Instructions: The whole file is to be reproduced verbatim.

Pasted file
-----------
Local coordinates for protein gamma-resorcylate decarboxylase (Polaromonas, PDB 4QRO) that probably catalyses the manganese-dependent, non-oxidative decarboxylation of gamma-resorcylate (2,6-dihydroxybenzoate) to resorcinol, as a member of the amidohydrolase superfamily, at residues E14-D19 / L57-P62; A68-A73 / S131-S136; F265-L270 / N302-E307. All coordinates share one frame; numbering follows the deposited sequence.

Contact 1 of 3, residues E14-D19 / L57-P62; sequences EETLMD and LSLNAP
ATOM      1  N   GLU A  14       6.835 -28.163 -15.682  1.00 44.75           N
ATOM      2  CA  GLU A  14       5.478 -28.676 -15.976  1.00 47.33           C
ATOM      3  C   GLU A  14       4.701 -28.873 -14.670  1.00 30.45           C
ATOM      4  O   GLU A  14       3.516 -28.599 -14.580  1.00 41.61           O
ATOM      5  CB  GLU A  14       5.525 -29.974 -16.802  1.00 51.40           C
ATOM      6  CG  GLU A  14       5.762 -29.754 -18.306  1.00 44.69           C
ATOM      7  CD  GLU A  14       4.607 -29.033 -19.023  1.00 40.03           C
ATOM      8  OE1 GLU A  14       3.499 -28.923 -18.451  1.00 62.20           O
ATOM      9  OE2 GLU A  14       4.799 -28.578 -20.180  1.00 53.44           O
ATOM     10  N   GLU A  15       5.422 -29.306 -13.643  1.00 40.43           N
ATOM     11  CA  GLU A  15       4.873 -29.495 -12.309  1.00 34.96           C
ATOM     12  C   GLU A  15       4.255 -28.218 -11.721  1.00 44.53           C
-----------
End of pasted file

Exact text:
Local coordinates for protein gamma-resorcylate decarboxylase (Polaromonas, PDB 4QRO) that probably catalyses the manganese-dependent, non-oxidative decarboxylation of gamma-resorcylate (2,6-dihydroxybenzoate) to resorcinol, as a member of the amidohydrolase superfamily, at residues E14-D19 / L57-P62; A68-A73 / S131-S136; F265-L270 / N302-E307. All coordinates share one frame; numbering follows the deposited sequence.

Contact 1 of 3, residues E14-D19 / L57-P62; sequences EETLMD and LSLNAP
ATOM      1  N   GLU A  14       6.835 -28.163 -15.682  1.00 44.75           N
ATOM      2  CA  GLU A  14       5.478 -28.676 -15.976  1.00 47.33           C
ATOM      3  C   GLU A  14       4.701 -28.873 -14.670  1.00 30.45           C
ATOM      4  O   GLU A  14       3.516 -28.599 -14.580  1.00 41.61           O
ATOM      5  CB  GLU A  14       5.525 -29.974 -16.802  1.00 51.40           C
ATOM      6  CG  GLU A  14       5.762 -29.754 -18.306  1.00 44.69           C
ATOM      7  CD  GLU A  14       4.607 -29.033 -19.023  1.00 40.03           C
ATOM      8  OE1 GLU A  14       3.499 -28.923 -18.451  1.00 62.20           O
ATOM      9  OE2 GLU A  14       4.799 -28.578 -20.180  1.00 53.44           O
ATOM     10  N   GLU A  15       5.422 -29.306 -13.643  1.00 40.43           N
ATOM     11  CA  GLU A  15       4.873 -29.495 -12.309  1.00 34.96           C
ATOM     12  C   GLU A  15       4.255 -28.218 -11.721  1.00 44.53           C